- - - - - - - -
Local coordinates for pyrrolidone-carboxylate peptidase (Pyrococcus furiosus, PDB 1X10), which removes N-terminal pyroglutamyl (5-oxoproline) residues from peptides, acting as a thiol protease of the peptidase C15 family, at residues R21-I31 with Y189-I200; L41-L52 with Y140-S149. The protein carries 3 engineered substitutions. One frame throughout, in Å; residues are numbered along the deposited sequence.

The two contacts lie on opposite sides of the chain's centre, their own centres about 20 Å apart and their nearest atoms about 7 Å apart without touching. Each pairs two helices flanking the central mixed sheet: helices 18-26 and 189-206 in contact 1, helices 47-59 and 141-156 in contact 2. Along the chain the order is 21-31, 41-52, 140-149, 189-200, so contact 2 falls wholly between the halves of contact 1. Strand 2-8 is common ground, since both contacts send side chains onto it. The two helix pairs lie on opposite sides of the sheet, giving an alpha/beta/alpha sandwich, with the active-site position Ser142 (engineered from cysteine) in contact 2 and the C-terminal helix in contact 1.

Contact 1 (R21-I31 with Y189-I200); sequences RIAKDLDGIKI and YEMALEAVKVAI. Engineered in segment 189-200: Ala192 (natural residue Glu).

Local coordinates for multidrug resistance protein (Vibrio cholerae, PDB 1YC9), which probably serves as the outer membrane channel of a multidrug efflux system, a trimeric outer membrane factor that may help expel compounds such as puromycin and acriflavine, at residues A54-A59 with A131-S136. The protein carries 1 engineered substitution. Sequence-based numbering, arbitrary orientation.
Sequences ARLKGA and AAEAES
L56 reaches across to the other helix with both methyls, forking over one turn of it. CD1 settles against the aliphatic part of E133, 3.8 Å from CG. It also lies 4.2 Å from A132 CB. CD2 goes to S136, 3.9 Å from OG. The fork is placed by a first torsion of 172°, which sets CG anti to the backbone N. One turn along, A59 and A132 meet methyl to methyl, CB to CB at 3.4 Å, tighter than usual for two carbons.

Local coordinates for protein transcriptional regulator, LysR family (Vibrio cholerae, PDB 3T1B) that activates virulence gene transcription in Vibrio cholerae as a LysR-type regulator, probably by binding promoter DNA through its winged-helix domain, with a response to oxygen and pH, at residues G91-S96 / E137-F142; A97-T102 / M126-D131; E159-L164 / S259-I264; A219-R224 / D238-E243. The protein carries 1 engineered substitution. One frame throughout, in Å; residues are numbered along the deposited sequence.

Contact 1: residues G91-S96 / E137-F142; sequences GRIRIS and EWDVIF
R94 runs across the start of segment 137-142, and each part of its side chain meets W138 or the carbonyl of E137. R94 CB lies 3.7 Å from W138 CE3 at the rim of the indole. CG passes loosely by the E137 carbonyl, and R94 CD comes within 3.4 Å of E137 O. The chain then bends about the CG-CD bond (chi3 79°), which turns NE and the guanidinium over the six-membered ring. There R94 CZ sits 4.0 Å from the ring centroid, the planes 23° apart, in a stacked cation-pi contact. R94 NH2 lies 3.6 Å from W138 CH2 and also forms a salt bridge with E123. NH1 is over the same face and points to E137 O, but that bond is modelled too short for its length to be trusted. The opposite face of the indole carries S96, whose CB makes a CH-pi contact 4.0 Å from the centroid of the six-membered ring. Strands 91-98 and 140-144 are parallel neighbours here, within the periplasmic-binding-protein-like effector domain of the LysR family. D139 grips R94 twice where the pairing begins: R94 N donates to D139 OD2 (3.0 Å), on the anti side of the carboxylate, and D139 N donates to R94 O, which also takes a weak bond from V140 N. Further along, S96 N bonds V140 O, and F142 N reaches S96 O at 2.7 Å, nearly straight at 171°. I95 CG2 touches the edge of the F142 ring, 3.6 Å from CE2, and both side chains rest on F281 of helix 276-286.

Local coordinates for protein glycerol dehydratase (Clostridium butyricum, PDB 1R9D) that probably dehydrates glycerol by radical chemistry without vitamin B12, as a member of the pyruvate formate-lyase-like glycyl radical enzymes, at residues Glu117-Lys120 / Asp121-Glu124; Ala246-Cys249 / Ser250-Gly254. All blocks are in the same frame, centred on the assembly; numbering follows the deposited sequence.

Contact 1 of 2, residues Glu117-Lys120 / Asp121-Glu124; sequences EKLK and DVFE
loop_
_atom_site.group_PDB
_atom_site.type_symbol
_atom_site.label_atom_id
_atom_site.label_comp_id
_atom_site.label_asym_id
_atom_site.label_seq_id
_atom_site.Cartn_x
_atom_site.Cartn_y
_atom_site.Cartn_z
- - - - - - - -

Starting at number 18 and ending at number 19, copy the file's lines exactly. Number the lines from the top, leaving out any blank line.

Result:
_atom_site.label_seq_id
_atom_site.Cartn_x